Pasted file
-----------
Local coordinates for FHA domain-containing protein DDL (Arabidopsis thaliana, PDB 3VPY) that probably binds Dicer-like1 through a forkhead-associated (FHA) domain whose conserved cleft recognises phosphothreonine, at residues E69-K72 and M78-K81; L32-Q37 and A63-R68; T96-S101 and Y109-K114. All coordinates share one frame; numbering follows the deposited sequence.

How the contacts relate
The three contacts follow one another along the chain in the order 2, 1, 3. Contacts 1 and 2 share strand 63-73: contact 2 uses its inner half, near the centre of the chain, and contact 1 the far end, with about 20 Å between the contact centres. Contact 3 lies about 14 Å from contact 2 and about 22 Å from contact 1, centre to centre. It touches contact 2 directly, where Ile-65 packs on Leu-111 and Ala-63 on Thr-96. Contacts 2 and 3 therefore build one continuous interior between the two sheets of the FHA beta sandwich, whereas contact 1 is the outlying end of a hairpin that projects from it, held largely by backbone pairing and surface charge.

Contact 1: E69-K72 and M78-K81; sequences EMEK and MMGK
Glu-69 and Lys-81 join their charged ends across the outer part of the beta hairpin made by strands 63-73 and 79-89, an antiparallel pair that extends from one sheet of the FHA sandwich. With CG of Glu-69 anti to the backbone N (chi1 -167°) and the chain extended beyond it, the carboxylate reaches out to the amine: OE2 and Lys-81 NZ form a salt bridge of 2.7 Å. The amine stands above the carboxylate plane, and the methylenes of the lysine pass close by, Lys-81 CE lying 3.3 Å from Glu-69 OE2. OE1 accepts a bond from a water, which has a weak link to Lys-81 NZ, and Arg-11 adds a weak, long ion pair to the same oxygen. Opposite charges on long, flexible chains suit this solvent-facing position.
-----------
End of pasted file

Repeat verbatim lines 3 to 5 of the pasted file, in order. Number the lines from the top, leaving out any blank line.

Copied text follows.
The three contacts follow one another along the chain in the order 2, 1, 3. Contacts 1 and 2 share strand 63-73: contact 2 uses its inner half, near the centre of the chain, and contact 1 the far end, with about 20 Å between the contact centres. Contact 3 lies about 14 Å from contact 2 and about 22 Å from contact 1, centre to centre. It touches contact 2 directly, where Ile-65 packs on Leu-111 and Ala-63 on Thr-96. Contacts 2 and 3 therefore build one continuous interior between the two sheets of the FHA beta sandwich, whereas contact 1 is the outlying end of a hairpin that projects from it, held largely by backbone pairing and surface charge.

Contact 1: E69-K72 and M78-K81; sequences EMEK and MMGK
Glu-69 and Lys-81 join their charged ends across the outer part of the beta hairpin made by strands 63-73 and 79-89, an antiparallel pair that extends from one sheet of the FHA sandwich. With CG of Glu-69 anti to the backbone N (chi1 -167°) and the chain extended beyond it, the carboxylate reaches out to the amine: OE2 and Lys-81 NZ form a salt bridge of 2.7 Å. The amine stands above the carboxylate plane, and the methylenes of the lysine pass close by, Lys-81 CE lying 3.3 Å from Glu-69 OE2. OE1 accepts a bond from a water, which has a weak link to Lys-81 NZ, and Arg-11 adds a weak, long ion pair to the same oxygen. Opposite charges on long, flexible chains suit this solvent-facing position.